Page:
The election of Barack Obama, the nation's first African American president, just four years ago, signaled a turning point in the nation's struggle for racial equality.
Many of us who have spent years fighting for racial equality will never forget how overjoyed we were on Election Day when we realized our dreams had become reality. Finally, after centuries of struggle, it seemed that a candidate's race would no longer bar them from the highest political office in the United States.
But some have mistaken the age of Obama for some post-racial utopia where race no longer matters.
Well two stories last week serve to remind all of us that we are, indeed, a long ways off from a post-racial America.
Last Tuesday, the U.S. Department of Justice announced its findings that the Alamance County Sheriff's Office in North Carolina engaged in a pattern or practice of discriminatory policing targeting Latinos. According to Thomas E. Perez, assistant attorney general for the civil rights division, the racial discrimination by law enforcement officers in this North Carolina County is crystal clear. "The Alamance County Sheriff's Office's egregious pattern of racial profiling violates the Constitution and federal laws, creates distrust between the police and the community and inhibits the reporting of crime and cooperation in criminal investigations," Perez said.
A study of traffic stops showed that, deputies were between four and ten times as likely to stop Latino drivers as non-Latino drivers on three major roadways in the county.
And that was far from all. Deputies discriminated through: routinely placing checkpoints outside Latino neighborhoods forcing residents to undergo police checks when entering or leaving their communities; arresting Latinos for minor traffic offenses while only issuing citations or warnings to non-Latinos for the same violations; perpetuating a culture of bias by using racial epithets to describe Latinos while avoiding implementation of reporting and monitoring practices that would prevent discriminatory conduct.
The DOJ is seeking a federally enforced consent decree that would require systemic changes including new policies, procedures, training and systems of accountability.
Also, last Tuesday, another troubling story concerning race came to the nation's attention. A district court judge in Arizona lifted the injunction that kept section 2(B) of Arizona's racial profiling law from taking effect. Section 2(B) requires Arizona law enforcement officers to demand papers and investigate the immigration status of anyone they stop and have "reasonable suspicion" is undocumented.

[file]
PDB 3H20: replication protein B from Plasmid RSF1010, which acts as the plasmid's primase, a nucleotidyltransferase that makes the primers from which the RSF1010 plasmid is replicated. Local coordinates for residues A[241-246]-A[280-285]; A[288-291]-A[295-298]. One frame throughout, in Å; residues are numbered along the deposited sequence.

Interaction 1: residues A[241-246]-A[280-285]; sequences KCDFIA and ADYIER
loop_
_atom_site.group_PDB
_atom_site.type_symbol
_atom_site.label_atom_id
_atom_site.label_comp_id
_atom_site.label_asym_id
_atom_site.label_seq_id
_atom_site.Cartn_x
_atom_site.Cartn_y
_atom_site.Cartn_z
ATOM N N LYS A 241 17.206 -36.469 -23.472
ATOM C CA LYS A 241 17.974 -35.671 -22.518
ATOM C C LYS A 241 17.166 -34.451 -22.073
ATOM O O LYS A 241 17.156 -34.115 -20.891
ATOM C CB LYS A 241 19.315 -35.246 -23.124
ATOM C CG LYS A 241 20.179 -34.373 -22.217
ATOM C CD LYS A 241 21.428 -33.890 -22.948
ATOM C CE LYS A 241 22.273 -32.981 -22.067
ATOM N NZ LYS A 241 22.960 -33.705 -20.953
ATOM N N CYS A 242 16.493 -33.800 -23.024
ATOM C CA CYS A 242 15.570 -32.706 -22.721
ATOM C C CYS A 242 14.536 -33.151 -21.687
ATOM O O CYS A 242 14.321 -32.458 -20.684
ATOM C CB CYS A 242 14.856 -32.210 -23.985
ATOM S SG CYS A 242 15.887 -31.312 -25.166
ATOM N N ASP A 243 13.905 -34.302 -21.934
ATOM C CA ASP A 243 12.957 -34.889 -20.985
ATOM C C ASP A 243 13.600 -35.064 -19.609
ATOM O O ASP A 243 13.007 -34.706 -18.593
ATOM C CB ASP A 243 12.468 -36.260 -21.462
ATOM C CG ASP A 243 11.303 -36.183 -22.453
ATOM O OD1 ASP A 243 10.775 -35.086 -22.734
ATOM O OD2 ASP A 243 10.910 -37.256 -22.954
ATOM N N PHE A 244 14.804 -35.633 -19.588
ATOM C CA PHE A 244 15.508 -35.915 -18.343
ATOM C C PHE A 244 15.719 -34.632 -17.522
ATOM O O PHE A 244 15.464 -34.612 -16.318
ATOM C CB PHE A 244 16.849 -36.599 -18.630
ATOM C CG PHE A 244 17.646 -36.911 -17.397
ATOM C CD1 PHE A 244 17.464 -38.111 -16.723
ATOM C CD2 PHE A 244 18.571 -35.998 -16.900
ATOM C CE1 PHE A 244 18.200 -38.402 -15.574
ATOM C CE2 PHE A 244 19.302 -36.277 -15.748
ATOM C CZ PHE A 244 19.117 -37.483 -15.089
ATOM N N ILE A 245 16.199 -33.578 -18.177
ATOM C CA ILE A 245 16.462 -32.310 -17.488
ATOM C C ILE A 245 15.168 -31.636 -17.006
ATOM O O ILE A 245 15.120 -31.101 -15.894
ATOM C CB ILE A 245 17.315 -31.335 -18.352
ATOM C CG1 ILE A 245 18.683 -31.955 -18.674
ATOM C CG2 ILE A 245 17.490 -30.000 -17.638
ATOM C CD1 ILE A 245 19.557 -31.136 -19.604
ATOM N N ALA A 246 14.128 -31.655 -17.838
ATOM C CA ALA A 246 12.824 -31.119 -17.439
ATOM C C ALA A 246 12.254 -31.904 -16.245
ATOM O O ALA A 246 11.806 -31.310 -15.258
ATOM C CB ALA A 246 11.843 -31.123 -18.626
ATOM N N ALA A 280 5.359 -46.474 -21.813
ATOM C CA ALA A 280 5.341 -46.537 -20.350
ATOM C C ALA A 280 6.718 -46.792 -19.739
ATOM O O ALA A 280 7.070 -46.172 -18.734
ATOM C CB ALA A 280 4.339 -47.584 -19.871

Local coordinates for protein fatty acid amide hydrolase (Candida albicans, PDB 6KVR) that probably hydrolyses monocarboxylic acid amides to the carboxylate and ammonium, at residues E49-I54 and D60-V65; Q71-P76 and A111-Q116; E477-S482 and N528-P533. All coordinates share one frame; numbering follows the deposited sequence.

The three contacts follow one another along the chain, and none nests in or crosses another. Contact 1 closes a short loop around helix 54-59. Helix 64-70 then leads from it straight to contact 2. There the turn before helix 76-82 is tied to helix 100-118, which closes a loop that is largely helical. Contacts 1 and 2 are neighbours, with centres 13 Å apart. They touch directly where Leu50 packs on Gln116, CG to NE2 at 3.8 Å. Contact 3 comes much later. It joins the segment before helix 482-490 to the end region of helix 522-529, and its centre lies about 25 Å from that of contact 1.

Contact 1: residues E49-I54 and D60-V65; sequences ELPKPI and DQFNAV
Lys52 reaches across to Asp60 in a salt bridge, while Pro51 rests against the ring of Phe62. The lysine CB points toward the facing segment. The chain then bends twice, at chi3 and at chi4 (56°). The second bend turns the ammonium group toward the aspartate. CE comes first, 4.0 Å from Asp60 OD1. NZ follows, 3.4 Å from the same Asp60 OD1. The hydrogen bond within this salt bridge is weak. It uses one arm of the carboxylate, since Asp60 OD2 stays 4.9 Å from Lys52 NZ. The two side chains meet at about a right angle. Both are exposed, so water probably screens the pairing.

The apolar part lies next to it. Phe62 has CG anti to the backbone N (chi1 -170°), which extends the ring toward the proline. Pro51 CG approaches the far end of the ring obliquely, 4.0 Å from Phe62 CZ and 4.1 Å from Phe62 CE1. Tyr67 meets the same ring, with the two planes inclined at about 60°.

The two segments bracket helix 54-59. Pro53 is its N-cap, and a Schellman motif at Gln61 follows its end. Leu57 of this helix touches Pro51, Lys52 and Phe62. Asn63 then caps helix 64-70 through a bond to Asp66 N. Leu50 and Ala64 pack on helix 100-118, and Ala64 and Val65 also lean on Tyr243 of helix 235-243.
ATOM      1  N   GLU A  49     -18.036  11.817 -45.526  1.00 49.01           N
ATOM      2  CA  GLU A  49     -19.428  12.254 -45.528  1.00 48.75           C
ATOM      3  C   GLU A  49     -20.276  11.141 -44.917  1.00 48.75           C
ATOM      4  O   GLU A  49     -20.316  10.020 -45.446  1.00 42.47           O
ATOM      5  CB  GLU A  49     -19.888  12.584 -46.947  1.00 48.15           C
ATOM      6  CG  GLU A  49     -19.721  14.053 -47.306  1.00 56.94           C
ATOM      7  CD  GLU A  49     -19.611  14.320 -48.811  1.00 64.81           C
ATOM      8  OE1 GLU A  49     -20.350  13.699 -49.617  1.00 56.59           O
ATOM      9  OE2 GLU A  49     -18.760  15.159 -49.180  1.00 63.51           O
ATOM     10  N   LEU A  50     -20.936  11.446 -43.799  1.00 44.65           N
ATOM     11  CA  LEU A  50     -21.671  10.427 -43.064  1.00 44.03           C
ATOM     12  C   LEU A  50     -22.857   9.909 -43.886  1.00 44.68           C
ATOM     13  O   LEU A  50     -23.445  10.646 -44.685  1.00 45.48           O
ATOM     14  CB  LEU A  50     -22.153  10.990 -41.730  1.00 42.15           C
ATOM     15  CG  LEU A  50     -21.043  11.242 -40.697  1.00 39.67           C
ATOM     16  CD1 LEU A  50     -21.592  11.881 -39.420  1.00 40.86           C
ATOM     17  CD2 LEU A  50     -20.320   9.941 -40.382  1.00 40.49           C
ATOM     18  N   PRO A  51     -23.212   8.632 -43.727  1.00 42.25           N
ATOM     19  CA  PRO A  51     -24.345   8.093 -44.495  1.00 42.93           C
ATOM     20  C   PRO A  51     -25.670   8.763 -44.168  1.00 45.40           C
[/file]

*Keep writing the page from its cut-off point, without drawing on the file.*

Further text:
There are no objective factors that would give police officers an indication of who is undocumented and who isn't, so officers will rely on their own notions of what an undocumented person looks like or sounds like in deciding whom to subject to an investigation. And the criteria for a residency status investigation in this far from race-neutral nation will be skin color, language and accent.
Now, people of color in Arizona and other states where similar laws were passed will have to carry papers around to prove their residency status. The law will not only spur racial division and foster inequality but it will impede strong police-community relations and cause alienation. Immigrants will avoid cooperating with police and tipping them off to crimes out of fear that the encounter could lead to arrest and deportation.
These stories in Arizona and North Carolina are two of the most recent examples of why race still matters.
And just a year ago the Associated Press broke a story showing that the New York Police Department targeted Muslim communities for surveillance by spying on people in mosques, restaurants, bookstores in New York and New Jersey and Muslim Student Associations throughout the northeast.
Also, in 2011, the NYPD conducted a record number of racially biased stops through its stop-and-frisk policy. Some 685,724 people were stopped and frisked, 87 percent of whom were Black and Latino residents. But Blacks and Latinos comprise 52 percent of New York City's total population.
As activism around this issue grew in 2012, more stories of the affects of this discriminatory police abuse emerged in New York City. Many young New Yorkers of color have told their stories of how they avoid going outside. Others have talked about being humiliated and abused in public.
Racial profiling is an entry point for many people into the criminal justice system where continued differential treatment and sentencing disparities have contributed to the mass incarceration of African Americans and Latinos.
These issues remind us of the unfinished business of the civil rights struggle and give us enough reason to redouble our efforts to fight discrimination. On Nov. 12-13, Rights Working Group, OneAmerica and many other groups engaged in the fight for racial justice and human rights will be doing just that. We will discuss linkages of border justice, surveillance, immigration enforcement, national security, racial profiling and criminal justice and strategize to take on racial profiling in 2013. Please consider registering and joining us in Seattle.
Now, next month, many of us may have cause to celebrate a major milestone again if America's first African-American president prevails and is the first president of color to be re-elected. Yet we must not forget the unfinished business of racial justice in America or think that progress in electoral politics goes hand in hand with progress in so many other areas where forward movement has been minimal or nonexistent.